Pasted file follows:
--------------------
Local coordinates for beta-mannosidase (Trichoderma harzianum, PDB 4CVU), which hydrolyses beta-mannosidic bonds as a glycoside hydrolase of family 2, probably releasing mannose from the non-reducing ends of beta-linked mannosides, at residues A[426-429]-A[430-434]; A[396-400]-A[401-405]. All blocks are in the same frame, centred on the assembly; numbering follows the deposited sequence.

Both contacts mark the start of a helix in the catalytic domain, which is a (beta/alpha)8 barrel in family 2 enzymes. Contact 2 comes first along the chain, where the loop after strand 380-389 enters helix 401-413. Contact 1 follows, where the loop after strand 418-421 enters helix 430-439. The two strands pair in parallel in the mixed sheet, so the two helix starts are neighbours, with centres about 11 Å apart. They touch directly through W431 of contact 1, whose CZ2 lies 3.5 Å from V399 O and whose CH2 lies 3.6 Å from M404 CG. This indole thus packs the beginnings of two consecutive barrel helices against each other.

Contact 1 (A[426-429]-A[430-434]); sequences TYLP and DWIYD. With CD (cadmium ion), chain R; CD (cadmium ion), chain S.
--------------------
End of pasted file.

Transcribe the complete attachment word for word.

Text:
Local coordinates for beta-mannosidase (Trichoderma harzianum, PDB 4CVU), which hydrolyses beta-mannosidic bonds as a glycoside hydrolase of family 2, probably releasing mannose from the non-reducing ends of beta-linked mannosides, at residues A[426-429]-A[430-434]; A[396-400]-A[401-405]. All blocks are in the same frame, centred on the assembly; numbering follows the deposited sequence.

Both contacts mark the start of a helix in the catalytic domain, which is a (beta/alpha)8 barrel in family 2 enzymes. Contact 2 comes first along the chain, where the loop after strand 380-389 enters helix 401-413. Contact 1 follows, where the loop after strand 418-421 enters helix 430-439. The two strands pair in parallel in the mixed sheet, so the two helix starts are neighbours, with centres about 11 Å apart. They touch directly through W431 of contact 1, whose CZ2 lies 3.5 Å from V399 O and whose CH2 lies 3.6 Å from M404 CG. This indole thus packs the beginnings of two consecutive barrel helices against each other.

Contact 1 (A[426-429]-A[430-434]); sequences TYLP and DWIYD. With CD (cadmium ion), chain R; CD (cadmium ion), chain S.